Lori Lightfoot Is A Black, Gay Woman And Chicago’s New Mayor


Apr. 3 2019, Published 12:25 p.m. ET

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The third most populous city elected its first Black woman and openly gay mayor.

As reported by The Associated Press, The Windy City overwhelmingly voted for first-time mayoral candidate and former federal prosecutor, Lori Lightfoot. With little political experience but an anti-machine message, she won convincingly against long-time, former City Council member, Toni Preckwinkle, who also serves concurrent roles with the Cook County Board of Commissioners and the Cook County Democratic Party.

Lori Lightfoot Mayor of Chicago

A Historic Race

Regardless of the outcome, the winner of the mayoral race would represent a historic change. Lightfoot and Preckwinkle were the last Black women standing following the runoff election held on April 2. In the initial election, which saw a historic fourteen candidates, no one received a majority of the votes. With over two million residents, Chicago, Illinois not only elected a Black woman; it is now the first major U.S. to elect an openly gay mayor.

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Her Personal And Professional Backgrounds

Lightfoot’s campaign website states she that has been a Chicago resident for more than thirty years and is a graduate of the University of Michigan and the University of Chicago Law School. She is married and has one daughter. Her platform included LGBTQ+ inclusion, public safety, small business support, police reform, and more. Her previous work experience include serving as president of the Chicago police board and assistant U.S. attorney.

A Night To Remember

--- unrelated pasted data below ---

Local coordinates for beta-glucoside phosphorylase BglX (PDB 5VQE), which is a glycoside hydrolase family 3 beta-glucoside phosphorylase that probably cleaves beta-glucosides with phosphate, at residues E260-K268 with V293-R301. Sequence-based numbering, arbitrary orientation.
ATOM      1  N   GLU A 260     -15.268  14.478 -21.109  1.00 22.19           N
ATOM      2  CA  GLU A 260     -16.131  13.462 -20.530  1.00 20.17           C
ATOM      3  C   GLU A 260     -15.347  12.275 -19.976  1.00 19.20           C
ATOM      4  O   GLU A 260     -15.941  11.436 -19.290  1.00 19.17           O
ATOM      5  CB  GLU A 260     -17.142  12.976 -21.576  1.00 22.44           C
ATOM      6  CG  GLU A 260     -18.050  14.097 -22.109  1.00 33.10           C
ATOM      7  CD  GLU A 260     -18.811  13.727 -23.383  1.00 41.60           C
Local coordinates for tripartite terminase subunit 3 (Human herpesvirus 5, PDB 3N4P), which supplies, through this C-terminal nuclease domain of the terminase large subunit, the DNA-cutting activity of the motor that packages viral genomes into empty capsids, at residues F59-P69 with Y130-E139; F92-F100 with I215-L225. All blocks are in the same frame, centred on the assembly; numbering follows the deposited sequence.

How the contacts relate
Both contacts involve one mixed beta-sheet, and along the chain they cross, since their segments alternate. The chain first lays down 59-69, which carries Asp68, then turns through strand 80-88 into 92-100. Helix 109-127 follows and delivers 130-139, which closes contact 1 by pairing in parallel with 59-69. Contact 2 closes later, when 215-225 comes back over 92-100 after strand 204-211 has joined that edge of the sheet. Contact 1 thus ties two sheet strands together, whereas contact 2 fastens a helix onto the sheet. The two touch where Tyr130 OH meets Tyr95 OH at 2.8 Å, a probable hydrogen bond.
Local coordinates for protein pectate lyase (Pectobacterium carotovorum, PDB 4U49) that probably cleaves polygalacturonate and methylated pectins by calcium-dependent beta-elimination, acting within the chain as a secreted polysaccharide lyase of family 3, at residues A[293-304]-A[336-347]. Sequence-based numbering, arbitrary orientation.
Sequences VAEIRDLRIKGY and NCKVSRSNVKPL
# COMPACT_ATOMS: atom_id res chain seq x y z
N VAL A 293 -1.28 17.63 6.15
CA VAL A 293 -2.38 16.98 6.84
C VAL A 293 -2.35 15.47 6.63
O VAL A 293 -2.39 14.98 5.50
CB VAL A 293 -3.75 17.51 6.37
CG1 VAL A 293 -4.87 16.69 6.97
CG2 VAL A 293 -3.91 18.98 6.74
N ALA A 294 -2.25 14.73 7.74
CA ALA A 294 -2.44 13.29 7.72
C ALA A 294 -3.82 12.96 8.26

After her victory, Lightfoot declared, “Together we can and will remake Chicago. Thriving, prosperous, better, stronger, fairer—for everyone. Out there tonight a lot of little girls and boys are watching us. And they’re seeing the beginning of something, well, a little bit different. They’re seeing a city reborn.” She celebrated her huge win at a ballroom at the Chicago Hilton and Towers, following a concession from her opponent two hours polls closed, according to the Chicago Sun-Times.

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Lightfoot will join about a dozen other African-American women who lead major U.S. cities including Muriel Bowser (Washington, D.C.), Vi Alexander Lyles (Charlotte, N.C.), and London Breed (San Francisco, C.A.). According to CNN, of the 307 US cities with a population of at least 100,000, 13 now have African-American female mayors.

Lightfoot secured more than 70 percent of the vote, sweeping all wards. She will replace Rahm Emmanuel who did not seek a third term. Chicago is unique in that it does not have mayoral term limits. She will face serious challenges as Chicago continues to grapple with corruption, violence, police brutality and a budget shortfall.

The Mayor-elect will be sworn in May 2019.

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